The politics of bailouts: How political connections of banks conditioned their bailout during the financial crisis

My new paper (open access; meaning free to read) is out in the new edition of Public Choice (published online first in February this year). This was my second PhD paper at Oxford, and one I am particularly fond of given the importance of the topic and one of the cornerstone arguments of my upcoming book Elite Networks: The Political Economy of Inequality (more on that below). 

What's the main finding? 

In short, I looked at the effect of political connections on the allocation of TARP funds to US banks, and found that TARP recipients that lobbied the government, donated to campaigns, or whose top execs had direct connections to politics received better bailout deals.

Let’s unpack this.

In 2008, as the crisis unfolded in the US, the banking industry elevated its lobbying and campaign spending activities. You might remember the panic days in Sep & Oct ’08 where it seemed like the financial world is collapsing. Getting bailed out was a priority for many banks, especially the biggest ones which had regular daily meetings with top government officials (Treasury Secretary Paulson and Geithner of the New York Fed). 

By the end of 2008 and during 2009, the banks that spent the most on political campaigns and lobbying, on average, received the largest bailout packages (relative to size of assets). Is that relationship causal?

Actual (black) and counterfactual (gray) inflation-adjusted
lobbying spending of financial firms (y-values in millions of dollars).
Counterfactual lobbying is the estimated size of lobbying
expenditures had it not been for the crisis.
Total number of financial services firms lobbying, peaking in 2009.
The straight vertical line denotes the start of the bailout
allocation process (October 28, 2008)

Based on the graphs above, no. The problem is that riskier banks lobbied and donated more because they are more prone to risk, implying they also will have a greater chance of getting bailout funds. Risk exposure, not political connections, could thus be the main explanation for bailout allocations.

To prove causality we must address this problem by using some randomization in outcomes between treated and controlled units. Recall my previous blog on the econ Nobel for causal inference to understand why. 

It just so happens that during the 2008 panic, the US was in the midst of an election campaign for the President and the new Congress. That context allows me to exploit very close electoral races (decided within a 1% margin) between Congressmen as sources of as-good-as-random assignment of politicians connected to TARP recipients.

Why close races? Because in such close races a random element like luck (e.g. rain on election day) is most likely to have tipped the outcome, meaning that bare winners and losers—and firms attached to them—are supposed to be statistically interchangeable.

I apply two methodological approaches based on natural experiment design: regression discontinuity design and instrumental variablesBasically, I compare connected firms whose politicians won narrow elections to connected firms whose politicians lost narrow elections.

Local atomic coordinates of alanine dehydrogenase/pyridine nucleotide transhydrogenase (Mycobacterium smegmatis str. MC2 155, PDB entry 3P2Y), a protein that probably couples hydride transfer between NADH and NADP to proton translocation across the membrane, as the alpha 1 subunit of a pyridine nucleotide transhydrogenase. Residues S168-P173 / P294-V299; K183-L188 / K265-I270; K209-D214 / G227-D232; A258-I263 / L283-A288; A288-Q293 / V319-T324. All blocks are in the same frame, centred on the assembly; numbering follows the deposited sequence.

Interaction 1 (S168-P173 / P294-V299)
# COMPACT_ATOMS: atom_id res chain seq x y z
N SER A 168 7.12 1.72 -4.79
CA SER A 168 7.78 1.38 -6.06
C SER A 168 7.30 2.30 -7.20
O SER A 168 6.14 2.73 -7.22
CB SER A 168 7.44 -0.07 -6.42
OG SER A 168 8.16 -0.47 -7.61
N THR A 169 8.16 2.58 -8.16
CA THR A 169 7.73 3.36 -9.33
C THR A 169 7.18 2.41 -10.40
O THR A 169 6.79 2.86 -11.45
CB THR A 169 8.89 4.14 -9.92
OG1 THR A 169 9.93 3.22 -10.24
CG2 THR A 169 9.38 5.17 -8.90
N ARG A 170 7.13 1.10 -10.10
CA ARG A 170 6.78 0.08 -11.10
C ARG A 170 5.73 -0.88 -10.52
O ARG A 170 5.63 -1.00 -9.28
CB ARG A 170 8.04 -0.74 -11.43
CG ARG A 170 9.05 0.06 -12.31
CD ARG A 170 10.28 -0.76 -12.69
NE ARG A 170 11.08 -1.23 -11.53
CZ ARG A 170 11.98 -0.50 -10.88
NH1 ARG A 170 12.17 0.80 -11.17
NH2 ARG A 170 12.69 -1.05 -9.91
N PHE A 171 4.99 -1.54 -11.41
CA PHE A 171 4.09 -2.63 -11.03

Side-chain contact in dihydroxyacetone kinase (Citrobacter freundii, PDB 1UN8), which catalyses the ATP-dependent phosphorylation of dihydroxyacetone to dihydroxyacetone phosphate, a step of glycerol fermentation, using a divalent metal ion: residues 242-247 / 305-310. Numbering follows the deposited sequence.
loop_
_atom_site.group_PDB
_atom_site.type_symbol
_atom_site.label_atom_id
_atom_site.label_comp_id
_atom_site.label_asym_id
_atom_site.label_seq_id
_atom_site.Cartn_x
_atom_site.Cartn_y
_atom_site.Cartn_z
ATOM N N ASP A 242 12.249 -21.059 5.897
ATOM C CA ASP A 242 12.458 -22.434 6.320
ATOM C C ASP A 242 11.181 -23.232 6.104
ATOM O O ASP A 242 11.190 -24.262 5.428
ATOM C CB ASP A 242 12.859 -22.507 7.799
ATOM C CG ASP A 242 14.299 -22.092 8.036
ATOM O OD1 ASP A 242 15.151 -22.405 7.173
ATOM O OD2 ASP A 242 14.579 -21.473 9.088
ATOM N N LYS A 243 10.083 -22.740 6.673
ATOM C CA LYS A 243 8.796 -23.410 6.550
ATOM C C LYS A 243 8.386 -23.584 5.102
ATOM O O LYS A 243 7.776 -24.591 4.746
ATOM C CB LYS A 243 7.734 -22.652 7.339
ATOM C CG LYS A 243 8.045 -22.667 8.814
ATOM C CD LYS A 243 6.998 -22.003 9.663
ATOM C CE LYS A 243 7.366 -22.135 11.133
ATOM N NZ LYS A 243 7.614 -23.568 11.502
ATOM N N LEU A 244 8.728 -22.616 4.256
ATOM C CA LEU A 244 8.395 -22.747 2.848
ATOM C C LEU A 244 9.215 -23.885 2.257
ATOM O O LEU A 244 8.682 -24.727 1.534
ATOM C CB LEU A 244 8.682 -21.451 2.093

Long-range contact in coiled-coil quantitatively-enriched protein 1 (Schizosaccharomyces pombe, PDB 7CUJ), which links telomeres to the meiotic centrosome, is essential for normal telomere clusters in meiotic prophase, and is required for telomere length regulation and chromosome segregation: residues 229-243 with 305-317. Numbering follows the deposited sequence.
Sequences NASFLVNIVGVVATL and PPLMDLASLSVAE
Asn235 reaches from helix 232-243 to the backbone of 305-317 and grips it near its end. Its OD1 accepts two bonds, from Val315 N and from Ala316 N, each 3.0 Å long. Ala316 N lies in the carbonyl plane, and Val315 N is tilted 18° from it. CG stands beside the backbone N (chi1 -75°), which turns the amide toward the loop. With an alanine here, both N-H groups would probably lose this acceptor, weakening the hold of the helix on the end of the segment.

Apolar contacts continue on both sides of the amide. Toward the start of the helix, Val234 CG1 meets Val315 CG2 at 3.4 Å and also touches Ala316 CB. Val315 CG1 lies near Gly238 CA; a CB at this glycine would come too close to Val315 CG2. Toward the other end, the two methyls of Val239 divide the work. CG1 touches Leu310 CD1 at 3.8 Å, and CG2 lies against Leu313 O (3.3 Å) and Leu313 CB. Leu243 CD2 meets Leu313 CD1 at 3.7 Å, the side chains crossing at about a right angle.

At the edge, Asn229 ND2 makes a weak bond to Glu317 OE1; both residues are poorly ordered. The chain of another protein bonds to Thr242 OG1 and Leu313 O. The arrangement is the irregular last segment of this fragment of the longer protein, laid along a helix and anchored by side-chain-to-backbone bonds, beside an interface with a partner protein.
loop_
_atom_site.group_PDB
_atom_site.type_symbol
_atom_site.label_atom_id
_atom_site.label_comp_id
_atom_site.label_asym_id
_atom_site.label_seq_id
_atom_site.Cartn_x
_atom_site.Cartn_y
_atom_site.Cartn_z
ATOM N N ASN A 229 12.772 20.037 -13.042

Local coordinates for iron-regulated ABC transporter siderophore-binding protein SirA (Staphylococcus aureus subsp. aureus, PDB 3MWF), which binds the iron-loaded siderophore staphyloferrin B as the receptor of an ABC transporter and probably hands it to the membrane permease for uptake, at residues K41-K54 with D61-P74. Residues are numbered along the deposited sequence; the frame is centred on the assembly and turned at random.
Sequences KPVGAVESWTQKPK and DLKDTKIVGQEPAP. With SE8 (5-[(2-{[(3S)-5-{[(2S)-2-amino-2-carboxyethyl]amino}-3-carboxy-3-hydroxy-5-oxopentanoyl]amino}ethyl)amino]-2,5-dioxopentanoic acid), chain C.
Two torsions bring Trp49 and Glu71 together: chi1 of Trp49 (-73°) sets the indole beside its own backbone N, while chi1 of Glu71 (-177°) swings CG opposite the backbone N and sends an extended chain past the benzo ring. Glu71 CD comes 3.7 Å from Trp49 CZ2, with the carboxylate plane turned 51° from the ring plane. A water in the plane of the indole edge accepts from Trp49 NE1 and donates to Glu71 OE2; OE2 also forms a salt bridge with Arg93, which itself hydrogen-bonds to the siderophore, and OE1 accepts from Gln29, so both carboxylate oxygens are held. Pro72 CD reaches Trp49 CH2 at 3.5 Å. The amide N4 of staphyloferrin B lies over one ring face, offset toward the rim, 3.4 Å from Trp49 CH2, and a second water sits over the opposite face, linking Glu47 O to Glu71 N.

The RD estimation finds that a connected politician’s close electoral victory increased the bailout allocation for that politician’s connected firm by around 13%, on average.

The effect of a connected political victory on the
share of bailouts to total assets (y-axis) for close races

The IV approach finds that firms with more connected politicians who won closely contested elections received more TARP funds (the effect is a 19% increase in TARP funds for a one-standard-deviation increase, which is about 12 more connected politicians winning close elections). It is easy to see how the effect grows stronger for firms which had more connected politicians, meaning that those at the upper extremes of the distribution (the biggest 8 banks e.g.) will yield higher benefits from their political connections.

These are two different effects, but they both suggest a similar conclusion: being politically connected clearly made a difference in the allocation of TARP funds among those financial institutions who received them. The results do not imply that some banks were deliberately favored over others, just that favored banks benefited because of their proximity to the right people in power. If being politically connected matters in general, in times of crisis it matters even more.

Hopefully the study will provide a blueprint for further research on political influence and the distribution of government funding, particularly during times of high-stress events or serious economic hardships (e.g. public procurement & bailouts during COVID).


Popular posts from this blog

Short-selling explained (case study: movie "Trading Places")

Rent-seeking explained: Removing barriers to entry in the taxi market

Economic history: mercantilism and international trade

Graphs (images) of the week: Separated by a border